Door furniture has been on my mind a lot recently. Despite still having the original front door to my early Edwardian flat, the poor thing has lost it's stained glass and ornate cast iron door furniture along the way. With it's brash lacquered B&Q letter box flap and white gloss finish (so impractical, I'm constantly washing it down) it doesn't quite cut the mustard. I'm looking to replace the stained glass but suspect it might cost the earth. Flats often suffer from a lifetime of botched DIY jobs and cheap materials thrown at them; the old "we won't be here forever" mentality. So far, I've tried hard not to tarnish my little flat with that brush, but there is always a budget. Friends look at me in horror when I mention that I'm considering spending money on a reclaimed letterbox flap. Although, everybody has a friend they can go to assuage their guilt when they have overindulged don't they? My friend Gideon granted permission on the basis that it would give me great pleasure to use that door every day. Of course, he would say that being an architect! However, what makes the decoration of a door so important? A high stock of Victorian and Edwardian terraced houses in the UK means the architecture has become a familiar design on the eye. A uniform look builders took from pattern books with slight variations on the theme. But a door colour is an opportunity to make a statement about the Master or Mistress of the house. A nod to the interior design which might lie within, not that you'll ever know nosy! Tht's the point though isn't it, we are all peeping Tom's trying to get a glimpse of each other's houses. A building skip and a pretty matt finish sage green door is the reassuring sign of gentrification a London buyer often needs when considering an "up and coming area". Of course it only takes one person to do it and often the whole street will start!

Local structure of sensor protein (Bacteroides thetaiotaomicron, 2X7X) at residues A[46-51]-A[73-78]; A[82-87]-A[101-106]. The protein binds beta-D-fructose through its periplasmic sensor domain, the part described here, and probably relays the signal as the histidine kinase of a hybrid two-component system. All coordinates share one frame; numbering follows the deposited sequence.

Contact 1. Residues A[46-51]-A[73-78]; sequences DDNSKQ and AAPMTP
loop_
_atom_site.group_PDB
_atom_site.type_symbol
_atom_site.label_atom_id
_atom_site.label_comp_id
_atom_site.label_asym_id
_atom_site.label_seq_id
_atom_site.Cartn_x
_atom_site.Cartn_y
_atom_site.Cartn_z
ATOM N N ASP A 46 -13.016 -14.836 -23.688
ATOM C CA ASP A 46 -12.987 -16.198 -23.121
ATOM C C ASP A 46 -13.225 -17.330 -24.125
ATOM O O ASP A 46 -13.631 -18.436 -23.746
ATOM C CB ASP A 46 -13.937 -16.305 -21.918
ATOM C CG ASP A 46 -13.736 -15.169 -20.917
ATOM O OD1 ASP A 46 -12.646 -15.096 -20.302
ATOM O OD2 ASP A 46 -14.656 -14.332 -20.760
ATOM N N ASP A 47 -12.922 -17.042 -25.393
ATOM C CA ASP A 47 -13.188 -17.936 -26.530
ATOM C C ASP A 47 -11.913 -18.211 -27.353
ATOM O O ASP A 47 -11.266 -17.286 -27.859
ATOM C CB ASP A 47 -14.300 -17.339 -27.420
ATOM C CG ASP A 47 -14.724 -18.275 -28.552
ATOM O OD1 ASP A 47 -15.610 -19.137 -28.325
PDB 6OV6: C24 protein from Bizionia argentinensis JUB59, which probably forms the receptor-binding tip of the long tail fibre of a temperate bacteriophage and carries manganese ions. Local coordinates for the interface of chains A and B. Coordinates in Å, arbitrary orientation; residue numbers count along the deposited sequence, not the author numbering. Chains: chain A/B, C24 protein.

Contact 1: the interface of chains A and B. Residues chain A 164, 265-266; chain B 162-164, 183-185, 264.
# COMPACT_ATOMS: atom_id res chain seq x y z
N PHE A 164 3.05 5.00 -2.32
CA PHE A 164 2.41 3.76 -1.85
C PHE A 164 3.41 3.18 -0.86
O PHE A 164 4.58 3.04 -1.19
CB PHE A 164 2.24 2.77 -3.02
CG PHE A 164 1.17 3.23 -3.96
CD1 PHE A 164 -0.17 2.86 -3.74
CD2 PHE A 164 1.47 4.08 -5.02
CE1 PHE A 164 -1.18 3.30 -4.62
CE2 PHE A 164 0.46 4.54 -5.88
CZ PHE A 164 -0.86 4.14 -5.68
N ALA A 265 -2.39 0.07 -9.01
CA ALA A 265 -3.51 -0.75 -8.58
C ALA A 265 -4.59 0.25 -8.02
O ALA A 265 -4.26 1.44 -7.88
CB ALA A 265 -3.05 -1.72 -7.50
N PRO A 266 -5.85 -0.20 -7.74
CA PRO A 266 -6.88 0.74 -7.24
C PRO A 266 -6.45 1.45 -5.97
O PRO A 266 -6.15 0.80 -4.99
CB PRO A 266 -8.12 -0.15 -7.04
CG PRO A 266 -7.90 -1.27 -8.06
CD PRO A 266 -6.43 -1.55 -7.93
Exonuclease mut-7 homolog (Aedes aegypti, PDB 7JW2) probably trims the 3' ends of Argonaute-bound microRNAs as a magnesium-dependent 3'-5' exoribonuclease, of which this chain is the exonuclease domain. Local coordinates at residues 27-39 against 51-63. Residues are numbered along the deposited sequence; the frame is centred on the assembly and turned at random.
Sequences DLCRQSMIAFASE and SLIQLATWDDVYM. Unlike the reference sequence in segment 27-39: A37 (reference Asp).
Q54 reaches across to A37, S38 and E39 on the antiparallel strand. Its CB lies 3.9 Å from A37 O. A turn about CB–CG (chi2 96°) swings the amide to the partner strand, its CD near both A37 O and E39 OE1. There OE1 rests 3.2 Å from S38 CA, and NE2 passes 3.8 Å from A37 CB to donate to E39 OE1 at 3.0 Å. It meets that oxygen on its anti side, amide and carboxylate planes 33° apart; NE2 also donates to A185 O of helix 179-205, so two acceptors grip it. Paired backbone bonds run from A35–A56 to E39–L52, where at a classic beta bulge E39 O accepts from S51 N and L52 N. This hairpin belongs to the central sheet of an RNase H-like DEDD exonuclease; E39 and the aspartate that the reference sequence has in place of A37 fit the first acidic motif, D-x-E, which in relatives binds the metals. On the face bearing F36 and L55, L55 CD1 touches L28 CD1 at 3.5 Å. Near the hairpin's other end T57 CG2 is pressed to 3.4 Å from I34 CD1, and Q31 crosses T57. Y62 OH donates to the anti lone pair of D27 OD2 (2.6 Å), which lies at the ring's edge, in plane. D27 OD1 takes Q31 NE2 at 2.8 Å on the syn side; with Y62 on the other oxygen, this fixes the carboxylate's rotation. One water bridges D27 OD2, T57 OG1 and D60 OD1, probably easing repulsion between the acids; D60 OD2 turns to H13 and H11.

That bastion of good taste Farrow and Ball has even made a short film on the subject;
As spring is surely on it's way, a coat of Farrow and Ball with some lovely reclaimed door furniture might perk up my door a treat. So I have started looking around locally to see what my door would have originally been adorned with. I discovered it was not old brass as I had originally thought, but cast iron painted in gloss black for longevity. Having completed my research I now need to put in the leg work to find it all, will keep you posted ( boom boom!).
Look who I bumped into along the way...........
The light was just fading in Hampstead when I took this shot of a Georgian doorway..... utterly dreamy.